American Sign Language
Gain new perspectives on the nature of communication through the study of American Sign Language (ASL). Study of this unique visual and gestural language promotes understanding of Deaf culture and helps connect with members of the Deaf community.
Did You Know?
- ASL is the fourth-most studied second language at American universities
- Demand for interpreters in California is set to grow 20% through 2028
- There are 3 million Deaf and hard of hearing persons in California
NVC’s ASL program combines study of grammar with practical conversational skills. Students build receptive skills to aid with recognition and understanding of ASL signs, and expressive skills for using signs to communicate. In addition to translation, composition, and grammatical analysis, coursework includes study of Deaf culture and history. Coursework in ASL satisfies general education requirements for AS and AA degrees for transfer and complements studies in human services, health occupations, and education.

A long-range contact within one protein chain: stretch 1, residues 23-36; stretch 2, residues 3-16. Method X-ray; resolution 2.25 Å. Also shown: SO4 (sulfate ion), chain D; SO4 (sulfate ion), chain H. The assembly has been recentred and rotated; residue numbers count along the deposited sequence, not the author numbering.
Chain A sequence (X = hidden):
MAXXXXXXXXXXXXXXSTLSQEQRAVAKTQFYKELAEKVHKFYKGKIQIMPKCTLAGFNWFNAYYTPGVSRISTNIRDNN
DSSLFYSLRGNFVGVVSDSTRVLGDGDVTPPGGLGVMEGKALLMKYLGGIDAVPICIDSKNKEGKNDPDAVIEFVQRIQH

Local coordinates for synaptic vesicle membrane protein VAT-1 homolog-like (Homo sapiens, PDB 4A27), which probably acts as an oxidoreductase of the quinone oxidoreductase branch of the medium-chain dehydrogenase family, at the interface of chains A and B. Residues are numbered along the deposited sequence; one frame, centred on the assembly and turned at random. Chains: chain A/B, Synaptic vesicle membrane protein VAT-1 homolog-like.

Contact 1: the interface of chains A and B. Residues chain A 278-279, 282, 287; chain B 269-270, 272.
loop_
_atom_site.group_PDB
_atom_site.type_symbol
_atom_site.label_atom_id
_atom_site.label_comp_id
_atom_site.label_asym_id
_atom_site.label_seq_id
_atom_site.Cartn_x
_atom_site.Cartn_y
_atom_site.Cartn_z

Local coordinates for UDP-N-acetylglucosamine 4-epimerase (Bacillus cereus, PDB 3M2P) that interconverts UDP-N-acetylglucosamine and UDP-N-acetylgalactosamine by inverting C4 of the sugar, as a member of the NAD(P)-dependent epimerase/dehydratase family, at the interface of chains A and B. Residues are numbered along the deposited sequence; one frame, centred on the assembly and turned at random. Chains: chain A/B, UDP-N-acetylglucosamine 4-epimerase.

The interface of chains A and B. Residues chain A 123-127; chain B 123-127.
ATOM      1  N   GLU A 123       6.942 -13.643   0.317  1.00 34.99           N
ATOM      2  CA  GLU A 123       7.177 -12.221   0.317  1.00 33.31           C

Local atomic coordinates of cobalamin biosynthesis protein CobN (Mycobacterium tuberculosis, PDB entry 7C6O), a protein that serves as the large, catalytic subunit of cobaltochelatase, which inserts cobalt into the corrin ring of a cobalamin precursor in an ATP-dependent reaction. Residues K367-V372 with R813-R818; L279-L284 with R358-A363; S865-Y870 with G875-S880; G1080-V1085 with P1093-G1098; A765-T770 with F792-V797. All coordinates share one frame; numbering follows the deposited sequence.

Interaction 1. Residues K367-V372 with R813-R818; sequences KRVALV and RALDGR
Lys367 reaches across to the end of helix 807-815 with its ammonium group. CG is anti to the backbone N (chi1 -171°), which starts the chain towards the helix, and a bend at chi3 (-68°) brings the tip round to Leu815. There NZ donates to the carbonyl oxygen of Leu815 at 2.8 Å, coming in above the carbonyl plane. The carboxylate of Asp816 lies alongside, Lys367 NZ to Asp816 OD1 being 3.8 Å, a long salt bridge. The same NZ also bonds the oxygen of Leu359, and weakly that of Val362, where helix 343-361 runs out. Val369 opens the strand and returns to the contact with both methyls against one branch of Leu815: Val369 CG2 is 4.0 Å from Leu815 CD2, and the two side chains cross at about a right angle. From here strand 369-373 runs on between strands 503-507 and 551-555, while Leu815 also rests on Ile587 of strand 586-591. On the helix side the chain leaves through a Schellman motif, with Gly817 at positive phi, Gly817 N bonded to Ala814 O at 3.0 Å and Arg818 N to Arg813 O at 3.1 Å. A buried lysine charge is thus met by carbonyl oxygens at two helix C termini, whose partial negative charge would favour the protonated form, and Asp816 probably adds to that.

Program Coordinator, Professor, Spanish
ASL practitioners work in a variety of settings, including education, retail, medicine, entertainment, media, and community services. Program graduates can pursue careers or further degrees in ASL, education, interpreting, linguistics, education, audiology, and other related fields.
- Special education teachers
- Social workers
- Accessibility specialists
- Explore more:
- CareerOneStop – BLS.gov guide to local wage averages & job growth
California State University campuses offering undergraduate degrees in ASL & Deaf Studies include Northridge, Long Beach, and Sacramento State.